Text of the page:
The appellant next challenges the court’s finding that the damages were proximately caused by the breach of its contractual duty. The appellant was clearly on notice, through the person who on its behalf received appellee’s telephone order for oil, that the latter’s oil supply at the time was low and of the special circumstance that a weather condition below the freezing point prevailed that day and was forecast to continue for several days. The promise made, to deliver oil on that day, was broken without legal excuse. Responsibility to the appellee thereupon attached to appellant for those damages, sustained as the natural and proximate result of the latter’s breach of its contract to deliver oil on the date specified, which it would have reason to foresee as the probable result of such breach when the contract was made. There was sufficient evidence for the court to find that it was because of the failure to deliver the oil, having in mind the below-freezing temperatures and the plumber’s testimony as to causation, that the water in the heating system froze causing the radiators and lead pipes to crack and the water to leak over the walls, ceilings and floors. The special facts of a freezing temperature in the community, predicted to last for several days, of which facts the appellant must be deemed to have had reason to know, made such consequences probable at the time the contract was made by the parties, if appellant failed to perform. For all such consequences the appellant “is liable whether they are actually foreseen or not * * *.”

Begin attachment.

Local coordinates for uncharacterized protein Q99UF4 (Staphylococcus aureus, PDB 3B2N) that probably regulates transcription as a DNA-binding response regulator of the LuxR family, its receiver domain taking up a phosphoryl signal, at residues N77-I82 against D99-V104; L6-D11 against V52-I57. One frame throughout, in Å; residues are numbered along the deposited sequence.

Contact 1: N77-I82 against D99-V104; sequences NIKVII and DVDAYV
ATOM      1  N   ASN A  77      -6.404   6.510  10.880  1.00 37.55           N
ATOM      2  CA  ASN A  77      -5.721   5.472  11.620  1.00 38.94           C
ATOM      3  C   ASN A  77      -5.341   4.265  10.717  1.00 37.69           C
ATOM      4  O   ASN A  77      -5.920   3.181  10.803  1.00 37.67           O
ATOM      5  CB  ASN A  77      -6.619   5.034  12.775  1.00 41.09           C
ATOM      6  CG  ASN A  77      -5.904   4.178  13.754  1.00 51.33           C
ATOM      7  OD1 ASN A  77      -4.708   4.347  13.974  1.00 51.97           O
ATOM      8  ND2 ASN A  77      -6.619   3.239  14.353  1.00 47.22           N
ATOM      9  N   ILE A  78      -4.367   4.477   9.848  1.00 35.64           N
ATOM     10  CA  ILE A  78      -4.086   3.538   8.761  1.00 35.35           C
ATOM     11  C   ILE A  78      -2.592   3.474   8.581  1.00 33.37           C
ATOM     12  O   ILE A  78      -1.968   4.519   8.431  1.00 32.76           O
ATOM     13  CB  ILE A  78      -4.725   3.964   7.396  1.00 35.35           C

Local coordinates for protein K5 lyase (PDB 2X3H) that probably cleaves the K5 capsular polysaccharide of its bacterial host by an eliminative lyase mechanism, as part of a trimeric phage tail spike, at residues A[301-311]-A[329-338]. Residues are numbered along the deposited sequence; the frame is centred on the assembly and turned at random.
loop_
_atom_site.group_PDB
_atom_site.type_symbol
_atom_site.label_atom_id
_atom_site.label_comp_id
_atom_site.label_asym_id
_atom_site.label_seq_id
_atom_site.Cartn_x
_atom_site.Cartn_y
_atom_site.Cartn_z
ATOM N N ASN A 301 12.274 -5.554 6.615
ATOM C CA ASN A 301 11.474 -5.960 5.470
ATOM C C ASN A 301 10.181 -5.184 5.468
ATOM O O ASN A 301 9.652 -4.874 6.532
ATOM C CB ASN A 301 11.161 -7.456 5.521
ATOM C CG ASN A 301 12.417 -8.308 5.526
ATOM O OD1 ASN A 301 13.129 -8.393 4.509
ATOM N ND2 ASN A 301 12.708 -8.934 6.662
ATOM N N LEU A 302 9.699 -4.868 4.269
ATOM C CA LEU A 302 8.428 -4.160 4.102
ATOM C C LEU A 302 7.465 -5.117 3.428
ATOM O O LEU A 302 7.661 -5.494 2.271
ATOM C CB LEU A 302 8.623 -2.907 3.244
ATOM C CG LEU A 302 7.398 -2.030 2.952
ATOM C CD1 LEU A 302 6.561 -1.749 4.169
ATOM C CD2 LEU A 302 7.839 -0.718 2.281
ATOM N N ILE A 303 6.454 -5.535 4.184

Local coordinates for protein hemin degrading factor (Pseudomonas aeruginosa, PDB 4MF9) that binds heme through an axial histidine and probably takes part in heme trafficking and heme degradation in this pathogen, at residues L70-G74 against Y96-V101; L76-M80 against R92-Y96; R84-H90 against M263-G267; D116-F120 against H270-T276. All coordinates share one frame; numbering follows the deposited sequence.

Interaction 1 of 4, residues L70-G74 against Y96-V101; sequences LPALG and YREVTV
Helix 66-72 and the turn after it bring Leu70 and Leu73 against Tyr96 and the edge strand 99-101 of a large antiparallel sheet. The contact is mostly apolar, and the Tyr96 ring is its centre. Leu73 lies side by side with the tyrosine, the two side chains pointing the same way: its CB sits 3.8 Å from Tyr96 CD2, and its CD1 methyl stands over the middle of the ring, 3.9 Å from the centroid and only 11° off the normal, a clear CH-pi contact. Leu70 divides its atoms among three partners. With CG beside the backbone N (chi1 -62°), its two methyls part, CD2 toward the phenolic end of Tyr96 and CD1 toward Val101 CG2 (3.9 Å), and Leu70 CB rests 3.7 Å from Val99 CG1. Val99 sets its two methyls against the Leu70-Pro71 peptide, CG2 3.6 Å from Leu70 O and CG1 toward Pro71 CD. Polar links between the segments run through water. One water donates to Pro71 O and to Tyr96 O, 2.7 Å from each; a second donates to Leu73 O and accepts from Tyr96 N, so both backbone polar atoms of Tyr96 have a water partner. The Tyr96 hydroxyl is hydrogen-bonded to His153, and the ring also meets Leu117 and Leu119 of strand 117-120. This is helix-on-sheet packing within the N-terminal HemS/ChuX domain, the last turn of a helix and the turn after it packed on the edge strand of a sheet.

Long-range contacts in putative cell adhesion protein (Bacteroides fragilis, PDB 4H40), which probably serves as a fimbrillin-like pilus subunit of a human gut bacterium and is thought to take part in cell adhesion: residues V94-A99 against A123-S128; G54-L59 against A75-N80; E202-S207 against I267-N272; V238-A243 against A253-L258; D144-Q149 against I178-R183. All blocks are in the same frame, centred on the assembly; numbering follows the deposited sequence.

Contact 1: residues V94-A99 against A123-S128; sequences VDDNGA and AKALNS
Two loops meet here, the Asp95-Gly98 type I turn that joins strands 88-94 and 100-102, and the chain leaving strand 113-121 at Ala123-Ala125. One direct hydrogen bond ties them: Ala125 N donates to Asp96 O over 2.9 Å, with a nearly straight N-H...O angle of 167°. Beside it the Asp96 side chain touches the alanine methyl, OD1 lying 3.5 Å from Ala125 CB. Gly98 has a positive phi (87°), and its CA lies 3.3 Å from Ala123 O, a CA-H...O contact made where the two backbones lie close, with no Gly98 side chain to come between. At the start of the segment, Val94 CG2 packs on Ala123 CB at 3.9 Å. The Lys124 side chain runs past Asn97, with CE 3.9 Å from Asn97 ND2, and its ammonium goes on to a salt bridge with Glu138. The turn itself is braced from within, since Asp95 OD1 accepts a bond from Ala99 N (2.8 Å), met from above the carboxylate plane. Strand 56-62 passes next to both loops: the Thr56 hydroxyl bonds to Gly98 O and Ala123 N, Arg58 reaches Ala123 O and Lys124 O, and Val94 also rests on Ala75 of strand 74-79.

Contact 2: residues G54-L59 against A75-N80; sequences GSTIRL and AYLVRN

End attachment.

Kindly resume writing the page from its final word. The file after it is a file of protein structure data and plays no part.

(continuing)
Regarding the claim of frequent interruptions by the court, we have studied the record and while the court did interpose questions frequently, we do not feel its conduct was such as to require reversal. Other errors assigned by appellant do not merit discussion.